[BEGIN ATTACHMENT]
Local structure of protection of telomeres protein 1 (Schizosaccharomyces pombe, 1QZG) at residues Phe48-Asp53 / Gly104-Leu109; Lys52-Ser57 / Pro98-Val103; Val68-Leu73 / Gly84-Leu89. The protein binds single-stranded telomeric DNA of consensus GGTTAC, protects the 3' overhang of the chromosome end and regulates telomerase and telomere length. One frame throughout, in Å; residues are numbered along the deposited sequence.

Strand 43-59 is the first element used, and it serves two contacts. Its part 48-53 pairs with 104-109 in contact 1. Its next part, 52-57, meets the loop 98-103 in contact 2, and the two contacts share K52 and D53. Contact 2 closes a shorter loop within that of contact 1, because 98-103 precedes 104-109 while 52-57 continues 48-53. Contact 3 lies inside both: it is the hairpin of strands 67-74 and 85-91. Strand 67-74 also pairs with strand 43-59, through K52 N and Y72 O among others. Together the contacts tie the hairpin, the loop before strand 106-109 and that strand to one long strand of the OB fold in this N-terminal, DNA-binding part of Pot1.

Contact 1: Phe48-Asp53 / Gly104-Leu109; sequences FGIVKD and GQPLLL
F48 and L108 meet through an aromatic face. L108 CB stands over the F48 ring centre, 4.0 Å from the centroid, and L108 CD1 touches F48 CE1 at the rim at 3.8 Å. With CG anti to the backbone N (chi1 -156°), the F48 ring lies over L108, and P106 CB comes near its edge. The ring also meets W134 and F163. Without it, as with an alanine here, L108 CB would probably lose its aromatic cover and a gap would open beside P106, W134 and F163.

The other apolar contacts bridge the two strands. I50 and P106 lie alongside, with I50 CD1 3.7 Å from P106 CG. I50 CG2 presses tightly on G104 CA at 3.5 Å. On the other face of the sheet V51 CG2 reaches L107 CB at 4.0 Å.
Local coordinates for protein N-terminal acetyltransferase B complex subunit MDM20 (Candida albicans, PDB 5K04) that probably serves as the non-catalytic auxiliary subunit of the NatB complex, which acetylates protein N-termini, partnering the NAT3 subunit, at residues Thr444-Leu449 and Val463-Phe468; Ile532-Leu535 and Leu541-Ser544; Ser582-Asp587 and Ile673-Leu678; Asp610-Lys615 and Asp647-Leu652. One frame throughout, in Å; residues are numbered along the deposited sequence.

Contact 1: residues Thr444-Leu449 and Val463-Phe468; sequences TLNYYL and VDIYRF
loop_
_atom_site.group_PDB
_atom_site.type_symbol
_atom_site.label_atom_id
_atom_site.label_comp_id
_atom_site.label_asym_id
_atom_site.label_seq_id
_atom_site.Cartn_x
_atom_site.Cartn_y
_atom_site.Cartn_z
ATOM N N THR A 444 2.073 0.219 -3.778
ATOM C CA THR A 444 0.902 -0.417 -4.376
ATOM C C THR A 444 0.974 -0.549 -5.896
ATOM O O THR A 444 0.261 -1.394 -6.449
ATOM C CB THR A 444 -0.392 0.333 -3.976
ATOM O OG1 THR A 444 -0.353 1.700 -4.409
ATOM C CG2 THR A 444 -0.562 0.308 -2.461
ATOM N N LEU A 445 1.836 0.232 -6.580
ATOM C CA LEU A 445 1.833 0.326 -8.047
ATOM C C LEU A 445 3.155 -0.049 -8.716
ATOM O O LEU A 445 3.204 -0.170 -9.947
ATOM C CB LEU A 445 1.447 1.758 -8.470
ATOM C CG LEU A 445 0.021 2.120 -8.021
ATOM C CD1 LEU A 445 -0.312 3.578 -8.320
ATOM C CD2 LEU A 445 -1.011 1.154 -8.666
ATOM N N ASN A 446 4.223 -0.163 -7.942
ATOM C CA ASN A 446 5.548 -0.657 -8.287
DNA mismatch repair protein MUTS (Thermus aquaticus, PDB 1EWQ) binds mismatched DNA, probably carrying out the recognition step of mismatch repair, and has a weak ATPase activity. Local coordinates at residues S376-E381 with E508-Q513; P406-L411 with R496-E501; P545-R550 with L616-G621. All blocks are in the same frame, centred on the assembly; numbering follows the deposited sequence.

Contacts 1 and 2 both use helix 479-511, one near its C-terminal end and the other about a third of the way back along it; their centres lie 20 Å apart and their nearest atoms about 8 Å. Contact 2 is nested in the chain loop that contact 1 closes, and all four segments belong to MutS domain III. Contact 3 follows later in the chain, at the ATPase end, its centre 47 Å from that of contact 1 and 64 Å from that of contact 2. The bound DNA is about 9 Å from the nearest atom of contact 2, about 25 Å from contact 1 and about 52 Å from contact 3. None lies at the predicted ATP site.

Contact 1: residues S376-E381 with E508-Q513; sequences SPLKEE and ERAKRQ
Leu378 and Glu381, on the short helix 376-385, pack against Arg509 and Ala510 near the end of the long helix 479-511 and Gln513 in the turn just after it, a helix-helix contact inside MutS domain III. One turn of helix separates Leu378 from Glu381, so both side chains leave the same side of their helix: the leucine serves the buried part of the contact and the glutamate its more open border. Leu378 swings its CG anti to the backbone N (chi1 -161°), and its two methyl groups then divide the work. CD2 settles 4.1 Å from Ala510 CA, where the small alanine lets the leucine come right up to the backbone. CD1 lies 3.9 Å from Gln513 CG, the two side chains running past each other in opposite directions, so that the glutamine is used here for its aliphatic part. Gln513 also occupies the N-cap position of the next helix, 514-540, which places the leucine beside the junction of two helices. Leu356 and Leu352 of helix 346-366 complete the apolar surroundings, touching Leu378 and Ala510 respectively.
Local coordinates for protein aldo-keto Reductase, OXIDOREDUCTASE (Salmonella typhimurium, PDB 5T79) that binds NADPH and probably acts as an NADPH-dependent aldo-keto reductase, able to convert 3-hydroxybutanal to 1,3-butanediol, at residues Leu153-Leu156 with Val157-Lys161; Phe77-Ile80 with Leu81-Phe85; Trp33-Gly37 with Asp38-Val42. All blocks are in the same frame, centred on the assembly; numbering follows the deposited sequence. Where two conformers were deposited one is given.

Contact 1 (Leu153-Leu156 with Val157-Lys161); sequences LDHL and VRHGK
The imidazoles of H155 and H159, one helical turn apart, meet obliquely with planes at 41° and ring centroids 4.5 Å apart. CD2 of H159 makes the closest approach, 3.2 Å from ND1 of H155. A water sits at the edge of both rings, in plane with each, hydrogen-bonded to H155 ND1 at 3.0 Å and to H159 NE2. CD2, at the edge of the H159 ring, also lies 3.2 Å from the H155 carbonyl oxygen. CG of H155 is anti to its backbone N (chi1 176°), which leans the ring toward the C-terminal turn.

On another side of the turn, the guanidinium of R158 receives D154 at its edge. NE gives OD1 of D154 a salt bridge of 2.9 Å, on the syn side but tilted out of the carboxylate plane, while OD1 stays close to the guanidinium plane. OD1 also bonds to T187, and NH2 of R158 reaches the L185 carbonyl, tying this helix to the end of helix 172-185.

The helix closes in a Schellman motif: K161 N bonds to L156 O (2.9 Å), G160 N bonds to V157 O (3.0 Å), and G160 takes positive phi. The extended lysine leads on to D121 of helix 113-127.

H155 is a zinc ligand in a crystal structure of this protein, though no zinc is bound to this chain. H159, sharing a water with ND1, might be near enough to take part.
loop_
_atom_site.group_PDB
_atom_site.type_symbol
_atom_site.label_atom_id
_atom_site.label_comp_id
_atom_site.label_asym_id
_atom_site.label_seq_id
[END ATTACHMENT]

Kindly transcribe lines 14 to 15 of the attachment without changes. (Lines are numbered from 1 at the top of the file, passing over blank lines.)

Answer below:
_atom_site.label_seq_id
_atom_site.Cartn_x